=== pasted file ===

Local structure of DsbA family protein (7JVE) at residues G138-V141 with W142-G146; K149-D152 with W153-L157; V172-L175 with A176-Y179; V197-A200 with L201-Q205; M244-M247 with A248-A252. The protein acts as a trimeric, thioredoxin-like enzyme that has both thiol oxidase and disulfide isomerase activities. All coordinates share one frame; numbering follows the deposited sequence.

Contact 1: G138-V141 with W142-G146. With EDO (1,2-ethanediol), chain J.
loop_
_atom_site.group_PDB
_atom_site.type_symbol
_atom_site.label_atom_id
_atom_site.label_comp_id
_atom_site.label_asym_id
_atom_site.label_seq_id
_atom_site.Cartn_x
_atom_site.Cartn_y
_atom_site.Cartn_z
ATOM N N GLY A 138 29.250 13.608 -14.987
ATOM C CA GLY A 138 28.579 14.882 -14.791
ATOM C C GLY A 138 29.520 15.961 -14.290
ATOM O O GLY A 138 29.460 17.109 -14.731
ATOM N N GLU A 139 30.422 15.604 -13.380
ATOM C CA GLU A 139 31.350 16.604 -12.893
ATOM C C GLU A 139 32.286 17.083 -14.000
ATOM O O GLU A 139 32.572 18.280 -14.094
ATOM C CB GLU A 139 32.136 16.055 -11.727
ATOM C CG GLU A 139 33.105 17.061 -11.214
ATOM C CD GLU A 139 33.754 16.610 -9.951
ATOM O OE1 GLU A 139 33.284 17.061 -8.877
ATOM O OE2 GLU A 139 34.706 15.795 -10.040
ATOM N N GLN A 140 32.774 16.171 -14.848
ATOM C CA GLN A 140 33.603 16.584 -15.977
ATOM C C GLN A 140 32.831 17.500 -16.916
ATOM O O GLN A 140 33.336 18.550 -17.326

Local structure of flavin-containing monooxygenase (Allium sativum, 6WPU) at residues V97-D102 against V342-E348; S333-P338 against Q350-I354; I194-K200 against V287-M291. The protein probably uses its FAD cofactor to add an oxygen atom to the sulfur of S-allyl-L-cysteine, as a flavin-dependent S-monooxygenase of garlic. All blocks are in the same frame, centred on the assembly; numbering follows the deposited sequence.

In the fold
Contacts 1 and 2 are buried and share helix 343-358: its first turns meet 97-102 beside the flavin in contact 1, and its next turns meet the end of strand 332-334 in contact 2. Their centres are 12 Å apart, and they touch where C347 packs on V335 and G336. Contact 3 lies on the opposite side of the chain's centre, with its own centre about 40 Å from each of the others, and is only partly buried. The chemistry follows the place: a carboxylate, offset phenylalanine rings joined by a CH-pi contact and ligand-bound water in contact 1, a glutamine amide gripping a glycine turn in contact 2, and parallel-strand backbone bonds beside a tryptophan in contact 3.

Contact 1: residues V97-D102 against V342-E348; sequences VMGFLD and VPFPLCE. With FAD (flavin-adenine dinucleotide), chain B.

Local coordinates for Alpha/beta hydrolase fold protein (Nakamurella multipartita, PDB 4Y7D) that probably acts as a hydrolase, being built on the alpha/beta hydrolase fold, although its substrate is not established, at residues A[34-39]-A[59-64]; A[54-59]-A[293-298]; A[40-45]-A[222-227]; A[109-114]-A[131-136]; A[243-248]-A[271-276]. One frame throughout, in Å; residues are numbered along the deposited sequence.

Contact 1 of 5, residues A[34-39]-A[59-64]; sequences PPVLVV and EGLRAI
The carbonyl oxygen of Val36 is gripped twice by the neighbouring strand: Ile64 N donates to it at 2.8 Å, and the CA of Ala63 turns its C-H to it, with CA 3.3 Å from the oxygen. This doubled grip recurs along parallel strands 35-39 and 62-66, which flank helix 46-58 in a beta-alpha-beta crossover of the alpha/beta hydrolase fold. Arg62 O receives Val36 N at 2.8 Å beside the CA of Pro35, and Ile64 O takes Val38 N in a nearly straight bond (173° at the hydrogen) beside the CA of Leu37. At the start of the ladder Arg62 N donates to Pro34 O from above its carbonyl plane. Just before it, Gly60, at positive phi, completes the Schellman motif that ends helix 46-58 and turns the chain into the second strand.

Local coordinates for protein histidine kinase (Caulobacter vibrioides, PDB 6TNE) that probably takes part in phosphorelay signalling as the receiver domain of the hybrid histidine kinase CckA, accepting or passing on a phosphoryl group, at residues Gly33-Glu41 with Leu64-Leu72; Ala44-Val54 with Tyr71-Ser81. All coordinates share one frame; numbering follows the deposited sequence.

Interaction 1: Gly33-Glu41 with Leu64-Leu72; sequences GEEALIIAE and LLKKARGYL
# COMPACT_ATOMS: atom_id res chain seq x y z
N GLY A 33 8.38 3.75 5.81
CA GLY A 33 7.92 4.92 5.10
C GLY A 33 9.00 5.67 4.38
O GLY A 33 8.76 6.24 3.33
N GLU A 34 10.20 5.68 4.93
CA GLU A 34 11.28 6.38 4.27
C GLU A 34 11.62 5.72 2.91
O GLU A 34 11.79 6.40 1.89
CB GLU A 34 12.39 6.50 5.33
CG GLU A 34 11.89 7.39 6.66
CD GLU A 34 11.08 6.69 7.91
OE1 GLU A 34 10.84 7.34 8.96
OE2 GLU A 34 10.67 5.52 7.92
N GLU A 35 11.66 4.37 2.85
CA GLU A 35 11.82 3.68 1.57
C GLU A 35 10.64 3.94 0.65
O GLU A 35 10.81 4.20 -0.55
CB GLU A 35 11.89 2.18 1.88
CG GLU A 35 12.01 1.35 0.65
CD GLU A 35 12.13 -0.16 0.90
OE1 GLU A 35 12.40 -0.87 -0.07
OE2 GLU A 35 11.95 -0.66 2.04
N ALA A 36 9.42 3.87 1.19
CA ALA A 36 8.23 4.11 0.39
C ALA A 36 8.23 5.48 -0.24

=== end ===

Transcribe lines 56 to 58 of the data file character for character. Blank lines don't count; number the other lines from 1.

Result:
O GLU A 35 10.81 4.20 -0.55
CB GLU A 35 11.89 2.18 1.88
CG GLU A 35 12.01 1.35 0.65